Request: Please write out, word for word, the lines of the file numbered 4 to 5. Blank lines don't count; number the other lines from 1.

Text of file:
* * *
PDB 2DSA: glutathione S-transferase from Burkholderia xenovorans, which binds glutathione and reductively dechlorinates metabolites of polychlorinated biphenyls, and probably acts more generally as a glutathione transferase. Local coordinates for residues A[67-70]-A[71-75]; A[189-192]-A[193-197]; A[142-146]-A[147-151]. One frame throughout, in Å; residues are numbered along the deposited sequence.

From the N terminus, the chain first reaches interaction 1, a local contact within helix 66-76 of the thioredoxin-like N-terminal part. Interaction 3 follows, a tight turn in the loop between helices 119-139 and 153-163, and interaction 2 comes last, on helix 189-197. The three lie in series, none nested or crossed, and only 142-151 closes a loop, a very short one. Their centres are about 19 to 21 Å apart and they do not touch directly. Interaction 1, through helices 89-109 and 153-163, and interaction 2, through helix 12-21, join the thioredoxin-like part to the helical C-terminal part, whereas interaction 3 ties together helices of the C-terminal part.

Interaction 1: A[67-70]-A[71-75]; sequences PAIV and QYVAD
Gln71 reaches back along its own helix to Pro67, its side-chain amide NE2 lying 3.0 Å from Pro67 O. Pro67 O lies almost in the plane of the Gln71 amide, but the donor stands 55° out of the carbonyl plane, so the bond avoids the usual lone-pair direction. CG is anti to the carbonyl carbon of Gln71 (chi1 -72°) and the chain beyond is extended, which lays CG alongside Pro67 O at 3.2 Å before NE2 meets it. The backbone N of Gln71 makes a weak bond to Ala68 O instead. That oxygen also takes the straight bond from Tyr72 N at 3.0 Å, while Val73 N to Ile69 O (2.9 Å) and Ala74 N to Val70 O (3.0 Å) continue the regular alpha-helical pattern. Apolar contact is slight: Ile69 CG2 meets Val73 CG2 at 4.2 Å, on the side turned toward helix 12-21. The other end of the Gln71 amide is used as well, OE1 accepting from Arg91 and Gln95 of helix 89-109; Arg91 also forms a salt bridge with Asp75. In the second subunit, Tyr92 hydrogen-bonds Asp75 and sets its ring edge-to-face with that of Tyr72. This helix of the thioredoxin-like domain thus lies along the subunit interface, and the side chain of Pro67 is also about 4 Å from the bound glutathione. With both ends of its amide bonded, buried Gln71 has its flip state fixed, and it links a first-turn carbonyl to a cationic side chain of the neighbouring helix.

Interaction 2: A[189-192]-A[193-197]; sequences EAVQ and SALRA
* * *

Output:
Gln71 reaches back along its own helix to Pro67, its side-chain amide NE2 lying 3.0 Å from Pro67 O. Pro67 O lies almost in the plane of the Gln71 amide, but the donor stands 55° out of the carbonyl plane, so the bond avoids the usual lone-pair direction. CG is anti to the carbonyl carbon of Gln71 (chi1 -72°) and the chain beyond is extended, which lays CG alongside Pro67 O at 3.2 Å before NE2 meets it. The backbone N of Gln71 makes a weak bond to Ala68 O instead. That oxygen also takes the straight bond from Tyr72 N at 3.0 Å, while Val73 N to Ile69 O (2.9 Å) and Ala74 N to Val70 O (3.0 Å) continue the regular alpha-helical pattern. Apolar contact is slight: Ile69 CG2 meets Val73 CG2 at 4.2 Å, on the side turned toward helix 12-21. The other end of the Gln71 amide is used as well, OE1 accepting from Arg91 and Gln95 of helix 89-109; Arg91 also forms a salt bridge with Asp75. In the second subunit, Tyr92 hydrogen-bonds Asp75 and sets its ring edge-to-face with that of Tyr72. This helix of the thioredoxin-like domain thus lies along the subunit interface, and the side chain of Pro67 is also about 4 Å from the bound glutathione. With both ends of its amide bonded, buried Gln71 has its flip state fixed, and it links a first-turn carbonyl to a cationic side chain of the neighbouring helix.

Interaction 2: A[189-192]-A[193-197]; sequences EAVQ and SALRA